Like the difficulty, the gameplay took a step down; there aren't any multiple paths or characters like in Dracula's Curse. Also, Simon controllers pretty stiffly, which can make for some difficult jumping attacks or dodging projectiles. Thankfully, he can also whip the Vampire Killer in eight directions, even straight down while in mid-air. Simon can also twirl the whip in any direction just by holding down the whip button and moving the D-Pad; although it doesn't do much damage, it's great for blocking projectiles. And as if that weren't enough, he can also latch the whip onto certain metal rings and swing across gaps, Indiana Jones style.
Another addition to Castlevania IV is Simon's stair-climbing abilities; no longer do you need to press up to climb them, just forward and Simon automatically heads up the stairs. This makes it a hell of a lot easier than pressing up and forward, which has led to many deaths because it didn't register correctly. Also, by pressing up and the opposite direction you're climbing the stairs, Simon can perform a kind of moonwalk, and while having no real purpose, looks pretty cool. Even more with stairs, you can now jump onto stairs b holding up when you're about to land on them. Not only does it sometimes save you're life when you get knocked off of a ledge, but it's also used when Simon's ascending the clock tower while being chased by a spinning metal blade.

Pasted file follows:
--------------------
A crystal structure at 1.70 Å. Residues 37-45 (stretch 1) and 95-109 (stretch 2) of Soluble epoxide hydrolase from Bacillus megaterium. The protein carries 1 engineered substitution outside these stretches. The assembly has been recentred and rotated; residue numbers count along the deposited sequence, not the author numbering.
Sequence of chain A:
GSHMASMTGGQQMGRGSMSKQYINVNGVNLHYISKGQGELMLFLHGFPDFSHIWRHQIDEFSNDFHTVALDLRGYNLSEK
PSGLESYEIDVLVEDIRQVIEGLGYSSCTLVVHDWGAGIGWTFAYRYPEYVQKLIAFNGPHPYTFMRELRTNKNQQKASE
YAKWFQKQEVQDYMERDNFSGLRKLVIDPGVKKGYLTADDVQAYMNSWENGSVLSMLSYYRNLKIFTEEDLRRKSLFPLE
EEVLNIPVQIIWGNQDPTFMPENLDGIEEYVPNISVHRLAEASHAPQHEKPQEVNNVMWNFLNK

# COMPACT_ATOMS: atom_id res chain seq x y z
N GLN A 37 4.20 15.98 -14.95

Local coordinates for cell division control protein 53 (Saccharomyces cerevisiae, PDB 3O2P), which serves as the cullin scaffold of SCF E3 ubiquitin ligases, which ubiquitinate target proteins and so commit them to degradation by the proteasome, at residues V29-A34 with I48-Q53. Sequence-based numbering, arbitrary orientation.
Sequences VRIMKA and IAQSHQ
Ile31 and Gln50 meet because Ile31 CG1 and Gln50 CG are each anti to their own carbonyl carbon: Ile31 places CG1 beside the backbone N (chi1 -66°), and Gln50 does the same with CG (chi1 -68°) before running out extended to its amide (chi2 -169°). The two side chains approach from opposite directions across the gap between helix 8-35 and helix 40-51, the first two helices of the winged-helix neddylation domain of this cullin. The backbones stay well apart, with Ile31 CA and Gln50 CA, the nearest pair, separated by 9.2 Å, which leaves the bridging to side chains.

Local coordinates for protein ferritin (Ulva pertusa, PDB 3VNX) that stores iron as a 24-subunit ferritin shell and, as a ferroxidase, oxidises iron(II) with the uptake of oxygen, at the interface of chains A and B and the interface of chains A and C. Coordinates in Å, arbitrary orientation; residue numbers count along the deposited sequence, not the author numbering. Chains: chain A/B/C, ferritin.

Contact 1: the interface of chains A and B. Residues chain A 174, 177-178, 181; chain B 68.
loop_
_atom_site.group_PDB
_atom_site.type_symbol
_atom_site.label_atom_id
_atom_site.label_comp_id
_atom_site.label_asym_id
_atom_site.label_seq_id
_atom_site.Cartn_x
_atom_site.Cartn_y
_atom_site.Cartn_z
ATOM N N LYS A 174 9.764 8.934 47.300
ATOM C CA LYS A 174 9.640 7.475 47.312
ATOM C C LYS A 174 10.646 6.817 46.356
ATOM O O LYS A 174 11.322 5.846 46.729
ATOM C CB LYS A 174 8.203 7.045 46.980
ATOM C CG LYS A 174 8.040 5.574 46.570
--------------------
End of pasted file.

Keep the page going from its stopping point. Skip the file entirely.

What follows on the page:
One of the best things, however, is the new sub-weapons button. Normally, in order to use a sub-weapon, you'd need to press up and attack, which sometimes would conflict while climbing stairs. But now the sub-weapons button is R, which completely diminishes the said problem.
It's true that Super Castlevania IV was one of the earlier Super Nintendo games, but it still stands out as one of the best action games for the system. Even if the alternate routes and characters were missing, Castlevania IV makes up for it in every other department. Out of the three North American released Castlevania games, Super Castlevania IV easily surpasses all of them; even Castlevania: Dracula X, a game that was released four years after this one.
Reviewer's Score: 9/10 | Originally Posted: 02/28/04, Updated 08/05/04